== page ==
Quasar RAT, an open-source remote access trojan, has innovatively utilized DLL side-loading to discreetly extract data from compromised Windows systems, staying unnoticed.

Researchers from Uptycs, Tejaswini Sandapolla and Karthickkumar Kathiresan, recently highlighted how this malware intricately relies on files like ctfmon.exe and calc.exe, explaining, “This method takes advantage of the implicit trust Windows places in these files.”

Also recognized as CinaRAT or Yggdrasil, Quasar RAT, built on C#, boasts capabilities like capturing system details, tracking active applications, obtaining files, recording keystrokes, taking screenshots, and running versatile shell commands.

DLL side-loading is an oft-used strategy by cyber adversaries, where they activate their payloads using a counterfeit DLL file, mimicking a name that a trusted software might seek. As MITRE elucidates, this is likely a subterfuge to camouflage malicious activities under a credible system process.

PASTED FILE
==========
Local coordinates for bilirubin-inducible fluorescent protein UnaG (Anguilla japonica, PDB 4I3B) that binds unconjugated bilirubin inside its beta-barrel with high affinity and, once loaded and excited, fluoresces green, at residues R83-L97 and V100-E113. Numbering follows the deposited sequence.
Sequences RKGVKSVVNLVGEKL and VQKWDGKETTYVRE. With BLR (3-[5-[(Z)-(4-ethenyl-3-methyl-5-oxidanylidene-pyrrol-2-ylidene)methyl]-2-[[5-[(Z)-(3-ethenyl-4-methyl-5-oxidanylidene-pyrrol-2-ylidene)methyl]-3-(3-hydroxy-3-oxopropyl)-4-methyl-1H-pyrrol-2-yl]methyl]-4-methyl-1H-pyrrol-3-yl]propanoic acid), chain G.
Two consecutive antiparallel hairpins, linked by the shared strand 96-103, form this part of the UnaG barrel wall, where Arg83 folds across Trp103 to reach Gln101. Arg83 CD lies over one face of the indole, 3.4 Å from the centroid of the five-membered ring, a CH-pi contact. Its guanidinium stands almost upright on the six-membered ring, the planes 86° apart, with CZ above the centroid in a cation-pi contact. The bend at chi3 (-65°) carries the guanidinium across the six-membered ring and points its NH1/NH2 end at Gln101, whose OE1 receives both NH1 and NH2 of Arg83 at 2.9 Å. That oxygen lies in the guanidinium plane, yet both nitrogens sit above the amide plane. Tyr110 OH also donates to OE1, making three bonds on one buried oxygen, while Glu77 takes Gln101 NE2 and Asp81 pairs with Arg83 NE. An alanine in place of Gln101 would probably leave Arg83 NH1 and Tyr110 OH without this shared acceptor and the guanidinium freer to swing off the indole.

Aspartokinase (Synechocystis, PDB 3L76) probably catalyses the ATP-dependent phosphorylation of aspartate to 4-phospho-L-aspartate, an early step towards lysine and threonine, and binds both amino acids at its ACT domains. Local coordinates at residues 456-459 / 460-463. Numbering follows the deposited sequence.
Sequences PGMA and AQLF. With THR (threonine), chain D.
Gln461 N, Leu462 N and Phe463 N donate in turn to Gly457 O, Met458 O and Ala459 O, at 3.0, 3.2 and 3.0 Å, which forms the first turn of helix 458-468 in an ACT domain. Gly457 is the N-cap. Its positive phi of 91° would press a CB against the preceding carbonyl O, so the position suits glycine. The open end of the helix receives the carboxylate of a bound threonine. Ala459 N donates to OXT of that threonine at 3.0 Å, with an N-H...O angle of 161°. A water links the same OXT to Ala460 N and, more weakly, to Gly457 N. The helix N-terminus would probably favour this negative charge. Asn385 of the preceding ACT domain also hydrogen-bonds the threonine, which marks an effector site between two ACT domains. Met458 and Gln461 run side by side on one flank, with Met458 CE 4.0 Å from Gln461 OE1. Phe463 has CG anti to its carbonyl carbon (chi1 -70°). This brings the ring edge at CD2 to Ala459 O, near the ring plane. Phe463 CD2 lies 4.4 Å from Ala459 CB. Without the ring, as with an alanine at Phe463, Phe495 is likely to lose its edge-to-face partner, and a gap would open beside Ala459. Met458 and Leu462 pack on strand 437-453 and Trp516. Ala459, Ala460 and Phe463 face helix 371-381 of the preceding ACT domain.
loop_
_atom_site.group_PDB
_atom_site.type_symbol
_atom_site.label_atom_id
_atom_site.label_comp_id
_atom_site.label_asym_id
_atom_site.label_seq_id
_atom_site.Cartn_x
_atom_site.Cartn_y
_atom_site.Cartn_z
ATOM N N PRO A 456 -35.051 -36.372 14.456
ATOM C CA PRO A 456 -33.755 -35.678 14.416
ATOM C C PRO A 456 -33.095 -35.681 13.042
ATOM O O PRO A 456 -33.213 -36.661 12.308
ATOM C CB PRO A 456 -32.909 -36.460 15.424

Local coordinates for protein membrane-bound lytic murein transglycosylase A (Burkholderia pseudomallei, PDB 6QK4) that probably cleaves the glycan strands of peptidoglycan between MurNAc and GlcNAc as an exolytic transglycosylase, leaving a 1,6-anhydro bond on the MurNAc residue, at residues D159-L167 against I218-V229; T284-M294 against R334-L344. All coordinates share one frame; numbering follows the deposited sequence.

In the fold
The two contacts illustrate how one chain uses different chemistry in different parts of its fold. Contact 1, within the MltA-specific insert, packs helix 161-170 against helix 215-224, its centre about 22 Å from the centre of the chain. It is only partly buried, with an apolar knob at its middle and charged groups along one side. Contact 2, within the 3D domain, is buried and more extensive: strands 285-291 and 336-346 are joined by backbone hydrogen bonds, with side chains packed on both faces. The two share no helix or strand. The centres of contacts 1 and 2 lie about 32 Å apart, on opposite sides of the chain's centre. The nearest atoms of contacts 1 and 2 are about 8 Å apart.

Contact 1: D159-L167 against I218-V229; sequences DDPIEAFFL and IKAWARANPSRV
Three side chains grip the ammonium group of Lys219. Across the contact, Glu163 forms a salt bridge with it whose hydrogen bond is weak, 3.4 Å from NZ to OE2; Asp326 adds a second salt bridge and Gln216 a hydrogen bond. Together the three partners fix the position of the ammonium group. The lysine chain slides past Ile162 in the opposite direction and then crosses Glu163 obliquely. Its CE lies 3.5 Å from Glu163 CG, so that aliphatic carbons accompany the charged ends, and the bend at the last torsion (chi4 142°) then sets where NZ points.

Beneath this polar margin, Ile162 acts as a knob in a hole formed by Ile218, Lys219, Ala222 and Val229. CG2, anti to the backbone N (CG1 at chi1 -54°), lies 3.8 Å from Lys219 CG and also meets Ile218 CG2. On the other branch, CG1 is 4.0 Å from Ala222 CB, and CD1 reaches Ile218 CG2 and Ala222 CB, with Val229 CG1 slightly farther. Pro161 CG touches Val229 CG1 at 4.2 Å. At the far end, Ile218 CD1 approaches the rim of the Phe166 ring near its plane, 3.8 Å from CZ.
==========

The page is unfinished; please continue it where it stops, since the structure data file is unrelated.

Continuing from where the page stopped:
Uptycs’ investigation spotlights an ISO image file harboring three distinct files, which, when activated, kickstarts the malicious process. It initiates with the DLL side-loading technique, hiding the malevolent code within.

This concealed code then triggers another executable that is injected into the Windows Assembly Registration Tool. The ultimate step involves loading a genuine calc.exe file that subsequently loads the rogue Secure32.dll, finally unveiling the Quasar RAT payload.

This trojan then interfaces with an external server, transmitting system information and even setting up a backdoor for unhindered remote access.

While the mastermind behind this cyber onslaught remains unidentified, the primary attack vector is speculated to be phishing emails. It’s a stark reminder for users to remain vigilant against suspicious emails, hyperlinks, or attachments.